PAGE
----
Here’s how rapid testing is going at Ohio nursing homes

Rapid testing is now in use at many Ohio nursing homes, though experiences have been mixed and the tool alone is not enough to shore up against the flood of new community-spread COVID-19 cases.

The so-called “rapid” antigen tests have been seen as one way to slow the spread in nursing homes — hot spots with high risk patients since the pandemic started. Getting results in minutes allows for quicker action in quarantining before an infection spreads.

Nursing homes have to test more frequently based on how high of a percent of a county’s tests are coming back positive. With spread currently high, most Ohio nursing homes must test twice a week.

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Some nursing homes have opted into a state program where they get testing covered by the state. Others prefer the control of sending them to labs on their own.

Nursing homes began to receive federal distributions of millions of rapid antigen tests in the summer. While the standard PCR tests need sent to a lab, rapid tests can get results quickly when time is of the essence. They, however, are not as sensitive or accurate.

But as of Oct. 25, 38% of the nation’s roughly 15,000 nursing homes have yet to use a point-of-care test, according to a Kaiser Health News analysis of nursing home records.

Rapid testing can be helpful but it’s not the panacea it’s sometimes been held up to be, according to Pete Van Runkle, CEO of the Ohio Health Care Association, which represents nursing homes.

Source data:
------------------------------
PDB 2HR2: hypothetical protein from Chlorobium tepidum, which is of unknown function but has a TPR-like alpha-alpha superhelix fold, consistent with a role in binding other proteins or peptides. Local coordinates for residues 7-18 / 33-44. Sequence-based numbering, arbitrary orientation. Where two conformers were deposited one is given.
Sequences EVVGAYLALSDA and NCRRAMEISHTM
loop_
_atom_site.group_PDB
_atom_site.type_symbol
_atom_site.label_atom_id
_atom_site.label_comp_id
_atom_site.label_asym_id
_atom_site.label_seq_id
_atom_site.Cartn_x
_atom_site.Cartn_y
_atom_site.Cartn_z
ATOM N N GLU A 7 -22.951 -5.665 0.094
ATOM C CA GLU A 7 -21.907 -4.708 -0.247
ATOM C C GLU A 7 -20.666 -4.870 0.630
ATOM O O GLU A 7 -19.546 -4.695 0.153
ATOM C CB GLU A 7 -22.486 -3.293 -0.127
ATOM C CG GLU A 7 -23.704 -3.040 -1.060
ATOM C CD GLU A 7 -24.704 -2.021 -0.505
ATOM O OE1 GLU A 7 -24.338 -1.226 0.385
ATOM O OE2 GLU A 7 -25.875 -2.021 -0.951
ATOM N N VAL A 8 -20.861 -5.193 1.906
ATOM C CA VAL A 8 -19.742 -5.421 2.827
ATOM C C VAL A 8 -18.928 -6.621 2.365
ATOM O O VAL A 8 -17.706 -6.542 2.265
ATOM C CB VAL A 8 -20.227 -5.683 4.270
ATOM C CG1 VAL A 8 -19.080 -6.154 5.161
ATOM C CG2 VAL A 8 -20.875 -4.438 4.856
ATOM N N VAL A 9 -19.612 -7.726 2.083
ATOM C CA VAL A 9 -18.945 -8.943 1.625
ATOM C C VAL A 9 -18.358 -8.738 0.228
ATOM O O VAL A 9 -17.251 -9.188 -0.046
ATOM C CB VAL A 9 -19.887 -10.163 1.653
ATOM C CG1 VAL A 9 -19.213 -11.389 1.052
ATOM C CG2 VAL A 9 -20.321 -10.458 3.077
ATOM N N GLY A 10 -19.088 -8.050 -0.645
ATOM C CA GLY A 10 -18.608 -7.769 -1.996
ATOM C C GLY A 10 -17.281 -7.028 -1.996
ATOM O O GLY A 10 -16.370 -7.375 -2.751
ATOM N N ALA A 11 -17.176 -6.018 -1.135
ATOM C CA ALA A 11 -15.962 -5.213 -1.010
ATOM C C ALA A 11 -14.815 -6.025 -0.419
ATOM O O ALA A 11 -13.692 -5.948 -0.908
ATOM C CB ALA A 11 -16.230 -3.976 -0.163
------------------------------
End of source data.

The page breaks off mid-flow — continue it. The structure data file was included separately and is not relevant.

“It’s the same thing we’re going through now with the vaccines coming out ... Everyone’s like ‘this is the savior,’ and usually there’s more to the story and that’s the case with these rapid tests,” Van Runkle said. “They’re great as far as they are rapid and it’s really helpful to get results back in 15 minutes. But there are downsides, too, and so providers have to look at the pros and cons and make their own decision about whether they want to use them or not.”

Otterbein SeniorLife has completed 55,000 tests across 20 locations throughout Ohio and Indiana since the pandemic started. Gary Horning, vice president of marketing, said they were lucky to find a private lab, Industry Labs located in West Chester, to provide this massive testing with reliable turnaround times – typically 24-48 hours after receipt of the test specimen.

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Most testing has been through the PCR method, with nasal swabs sent to a lab.

“Nonetheless, until we reach a vaccine solution, our goal is to have testing that will provide on-site and immediate results. We believe both the federal and state health officials understand this,” Horning said in a statement.

To help, he said they have received three rapid testing kits.

After a study with Ohio Department of Health, Otterbein found the Abbott BinaxNow Cards are very reliable, which are now their preferred rapid test method. They have joined the state testing program to use Abbott BinaxNow Cards and PCR tests on alternating weeks. He said they expect to continue complementing the cards with PCR tests for the foreseeable future.

Patricia Bowlin, director of nursing at Astoria Health & Rehab, in Germantown, said they’ve been using rapid tests in alteration with the PCR tests, and have found the tests they’ve been sent to be helpful.

“I’m very grateful,” Bowlin said.

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